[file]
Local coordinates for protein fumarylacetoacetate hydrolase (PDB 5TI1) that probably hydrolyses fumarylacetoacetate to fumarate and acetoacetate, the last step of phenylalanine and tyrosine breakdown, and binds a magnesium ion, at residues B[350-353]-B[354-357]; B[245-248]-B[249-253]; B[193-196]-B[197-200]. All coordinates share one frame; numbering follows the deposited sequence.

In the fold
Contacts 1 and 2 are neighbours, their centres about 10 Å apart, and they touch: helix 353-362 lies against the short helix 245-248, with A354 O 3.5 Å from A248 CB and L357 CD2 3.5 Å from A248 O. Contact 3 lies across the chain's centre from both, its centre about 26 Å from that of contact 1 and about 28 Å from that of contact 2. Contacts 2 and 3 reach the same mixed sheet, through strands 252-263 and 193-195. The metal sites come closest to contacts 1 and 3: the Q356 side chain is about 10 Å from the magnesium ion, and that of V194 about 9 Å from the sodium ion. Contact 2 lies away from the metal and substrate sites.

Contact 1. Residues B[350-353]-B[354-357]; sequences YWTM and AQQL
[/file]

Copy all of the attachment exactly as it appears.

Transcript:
Local coordinates for protein fumarylacetoacetate hydrolase (PDB 5TI1) that probably hydrolyses fumarylacetoacetate to fumarate and acetoacetate, the last step of phenylalanine and tyrosine breakdown, and binds a magnesium ion, at residues B[350-353]-B[354-357]; B[245-248]-B[249-253]; B[193-196]-B[197-200]. All coordinates share one frame; numbering follows the deposited sequence.

In the fold
Contacts 1 and 2 are neighbours, their centres about 10 Å apart, and they touch: helix 353-362 lies against the short helix 245-248, with A354 O 3.5 Å from A248 CB and L357 CD2 3.5 Å from A248 O. Contact 3 lies across the chain's centre from both, its centre about 26 Å from that of contact 1 and about 28 Å from that of contact 2. Contacts 2 and 3 reach the same mixed sheet, through strands 252-263 and 193-195. The metal sites come closest to contacts 1 and 3: the Q356 side chain is about 10 Å from the magnesium ion, and that of V194 about 9 Å from the sodium ion. Contact 2 lies away from the metal and substrate sites.

Contact 1. Residues B[350-353]-B[354-357]; sequences YWTM and AQQL